A Painful Reminder

At around 1:15 am this past Sunday morning, a nurse from the children’s hospital removed the IV drip that was pumping fluids into my dehydrated and hypoglycemic little boy. After a harrowing 24 hours comforting my 3 year old stricken with a severe gastrointestinal virus, I could finally see the light at the end of the tunnel. His condition was improving and, after another day in the hospital for monitoring, he was released. Four days later, he is almost back to his normal self. I nearly cried when he begged for pancakes this morning.

While I watched the nurse remove the IV tube from my son’s little hand, I later learned that a tragedy was unfolding at that very moment only a few miles away. A repeat drunk driver, with a blood-alcohol level of 0.20%, slammed his truck into a car carrying four high school girls. One of the girls, 14 year old Ashton Sweet, was left brain dead while another girl remains in critical condition. At the request of her grief-stricken parents, Ashton Sweet was kept alive on life support until six of her organs were donated.

Reading about the loss of this beautiful young girl struck something deep within me. At 1:15 am on Sunday morning, I was feeling a sense of relief, renewed optimism, and nothing short of grateful for the improved health of my little boy. I distinctly remember looking at the glowing clock in the hospital room so I could etch that moment in time within my mind forever. I could finally breathe again. But now I know that as I was about to fall back asleep on the hospital cot next to my son, able to sleep more deeply and comfortably with the unquestionable knowledge that he was going to be OK, a family across town was about to wake up to the most horrible news that any parent could possibly receive.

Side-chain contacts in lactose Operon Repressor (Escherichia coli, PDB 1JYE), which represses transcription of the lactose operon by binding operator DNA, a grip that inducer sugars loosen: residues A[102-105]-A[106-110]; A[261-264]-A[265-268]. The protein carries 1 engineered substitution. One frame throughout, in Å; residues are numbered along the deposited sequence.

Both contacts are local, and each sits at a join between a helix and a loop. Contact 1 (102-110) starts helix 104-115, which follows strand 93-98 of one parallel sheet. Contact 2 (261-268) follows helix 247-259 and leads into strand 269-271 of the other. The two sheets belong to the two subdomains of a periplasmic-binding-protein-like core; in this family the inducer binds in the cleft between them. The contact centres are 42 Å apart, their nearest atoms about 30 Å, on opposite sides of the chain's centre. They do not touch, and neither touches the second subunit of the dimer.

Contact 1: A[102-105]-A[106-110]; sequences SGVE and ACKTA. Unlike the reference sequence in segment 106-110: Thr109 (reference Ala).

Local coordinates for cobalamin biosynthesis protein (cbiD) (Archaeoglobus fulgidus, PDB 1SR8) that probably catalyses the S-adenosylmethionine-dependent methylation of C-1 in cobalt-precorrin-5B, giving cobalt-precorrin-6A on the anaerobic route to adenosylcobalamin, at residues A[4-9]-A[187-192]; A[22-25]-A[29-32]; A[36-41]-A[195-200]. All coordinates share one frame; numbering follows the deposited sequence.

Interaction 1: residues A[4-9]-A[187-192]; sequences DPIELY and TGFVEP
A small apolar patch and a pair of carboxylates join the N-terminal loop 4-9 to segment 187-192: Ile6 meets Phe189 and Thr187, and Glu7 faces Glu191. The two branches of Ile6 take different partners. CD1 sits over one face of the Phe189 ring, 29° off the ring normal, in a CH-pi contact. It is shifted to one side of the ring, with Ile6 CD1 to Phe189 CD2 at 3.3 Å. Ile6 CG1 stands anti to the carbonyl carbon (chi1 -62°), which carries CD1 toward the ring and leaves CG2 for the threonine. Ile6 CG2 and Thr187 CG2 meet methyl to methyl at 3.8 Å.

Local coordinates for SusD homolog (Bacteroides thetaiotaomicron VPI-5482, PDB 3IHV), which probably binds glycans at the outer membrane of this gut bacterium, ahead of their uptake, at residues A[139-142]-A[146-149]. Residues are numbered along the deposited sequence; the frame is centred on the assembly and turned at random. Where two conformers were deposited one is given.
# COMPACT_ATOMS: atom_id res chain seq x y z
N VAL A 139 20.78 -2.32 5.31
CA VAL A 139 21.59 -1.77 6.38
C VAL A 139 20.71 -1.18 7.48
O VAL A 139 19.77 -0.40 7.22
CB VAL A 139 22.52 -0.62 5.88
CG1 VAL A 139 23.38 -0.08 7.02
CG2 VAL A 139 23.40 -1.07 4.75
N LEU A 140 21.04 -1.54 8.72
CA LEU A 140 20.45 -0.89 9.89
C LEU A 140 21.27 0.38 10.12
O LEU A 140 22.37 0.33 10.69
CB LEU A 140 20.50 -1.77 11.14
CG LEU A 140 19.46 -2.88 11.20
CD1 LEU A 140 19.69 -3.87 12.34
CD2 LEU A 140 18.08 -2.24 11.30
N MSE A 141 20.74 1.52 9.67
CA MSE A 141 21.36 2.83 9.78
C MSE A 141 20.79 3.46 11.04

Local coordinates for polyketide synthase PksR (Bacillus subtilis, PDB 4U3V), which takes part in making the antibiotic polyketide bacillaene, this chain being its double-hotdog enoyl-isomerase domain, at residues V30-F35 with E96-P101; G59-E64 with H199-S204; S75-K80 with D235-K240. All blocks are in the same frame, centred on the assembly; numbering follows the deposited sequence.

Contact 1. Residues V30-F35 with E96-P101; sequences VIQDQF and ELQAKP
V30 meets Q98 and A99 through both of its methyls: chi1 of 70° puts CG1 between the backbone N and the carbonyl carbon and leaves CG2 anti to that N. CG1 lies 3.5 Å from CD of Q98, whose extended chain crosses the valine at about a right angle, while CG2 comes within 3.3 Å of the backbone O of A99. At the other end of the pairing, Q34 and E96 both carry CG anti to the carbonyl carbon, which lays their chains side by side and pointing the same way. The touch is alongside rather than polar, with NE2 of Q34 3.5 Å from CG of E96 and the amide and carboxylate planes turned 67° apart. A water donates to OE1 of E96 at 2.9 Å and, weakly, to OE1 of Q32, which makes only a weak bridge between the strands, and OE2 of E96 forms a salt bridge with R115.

Someone told the Dude the other day that you haven’t really experienced the lows of parenting until your child ends up in the hospital. The thing is, I knew that my little Monkey was going to leave the hospital eventually. I knew he was no longer in danger once the nurses started the IV drip. He was going to be OK. It’s the not knowing that is undoubtedly one of the ultimate lows of parenting. It’s when you can’t bring your child home from the hospital that is undoubtedly the lowest form of human suffering. And it’s those stories that are painful reminders for the rest of us that while parenting has it’s challenging moments, each moment – good, bad, and everything in between – is truly a gift that is a tragedy in itself to take for granted.

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